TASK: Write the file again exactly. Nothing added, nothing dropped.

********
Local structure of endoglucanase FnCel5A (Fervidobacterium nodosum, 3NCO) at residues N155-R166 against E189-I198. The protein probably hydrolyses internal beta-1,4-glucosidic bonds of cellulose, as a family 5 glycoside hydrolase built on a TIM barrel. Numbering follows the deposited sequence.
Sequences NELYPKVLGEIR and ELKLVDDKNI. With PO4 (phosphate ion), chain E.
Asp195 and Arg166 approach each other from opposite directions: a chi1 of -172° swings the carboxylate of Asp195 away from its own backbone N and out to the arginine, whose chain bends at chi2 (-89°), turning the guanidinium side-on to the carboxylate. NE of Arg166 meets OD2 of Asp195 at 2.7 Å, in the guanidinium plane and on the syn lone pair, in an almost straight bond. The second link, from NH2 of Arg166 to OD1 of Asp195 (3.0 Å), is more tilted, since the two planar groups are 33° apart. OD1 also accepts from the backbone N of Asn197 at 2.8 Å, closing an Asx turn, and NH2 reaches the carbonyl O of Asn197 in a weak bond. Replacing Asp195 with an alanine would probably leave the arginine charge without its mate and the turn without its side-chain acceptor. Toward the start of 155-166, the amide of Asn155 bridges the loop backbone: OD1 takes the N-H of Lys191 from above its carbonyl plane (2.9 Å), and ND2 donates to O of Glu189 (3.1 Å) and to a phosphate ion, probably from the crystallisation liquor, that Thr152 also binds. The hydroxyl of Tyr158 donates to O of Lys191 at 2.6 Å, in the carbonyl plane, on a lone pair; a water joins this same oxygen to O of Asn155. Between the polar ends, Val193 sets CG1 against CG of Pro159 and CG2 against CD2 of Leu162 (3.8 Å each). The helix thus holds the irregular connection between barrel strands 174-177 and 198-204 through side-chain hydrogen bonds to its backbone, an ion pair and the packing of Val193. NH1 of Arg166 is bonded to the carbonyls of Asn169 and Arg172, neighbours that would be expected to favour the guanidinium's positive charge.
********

Local structure of endoglucanase FnCel5A (Fervidobacterium nodosum, 3NCO) at residues N155-R166 against E189-I198. The protein probably hydrolyses internal beta-1,4-glucosidic bonds of cellulose, as a family 5 glycoside hydrolase built on a TIM barrel. Numbering follows the deposited sequence.
Sequences NELYPKVLGEIR and ELKLVDDKNI. With PO4 (phosphate ion), chain E.
Asp195 and Arg166 approach each other from opposite directions: a chi1 of -172° swings the carboxylate of Asp195 away from its own backbone N and out to the arginine, whose chain bends at chi2 (-89°), turning the guanidinium side-on to the carboxylate. NE of Arg166 meets OD2 of Asp195 at 2.7 Å, in the guanidinium plane and on the syn lone pair, in an almost straight bond. The second link, from NH2 of Arg166 to OD1 of Asp195 (3.0 Å), is more tilted, since the two planar groups are 33° apart. OD1 also accepts from the backbone N of Asn197 at 2.8 Å, closing an Asx turn, and NH2 reaches the carbonyl O of Asn197 in a weak bond. Replacing Asp195 with an alanine would probably leave the arginine charge without its mate and the turn without its side-chain acceptor. Toward the start of 155-166, the amide of Asn155 bridges the loop backbone: OD1 takes the N-H of Lys191 from above its carbonyl plane (2.9 Å), and ND2 donates to O of Glu189 (3.1 Å) and to a phosphate ion, probably from the crystallisation liquor, that Thr152 also binds. The hydroxyl of Tyr158 donates to O of Lys191 at 2.6 Å, in the carbonyl plane, on a lone pair; a water joins this same oxygen to O of Asn155. Between the polar ends, Val193 sets CG1 against CG of Pro159 and CG2 against CD2 of Leu162 (3.8 Å each). The helix thus holds the irregular connection between barrel strands 174-177 and 198-204 through side-chain hydrogen bonds to its backbone, an ion pair and the packing of Val193. NH1 of Arg166 is bonded to the carbonyls of Asn169 and Arg172, neighbours that would be expected to favour the guanidinium's positive charge.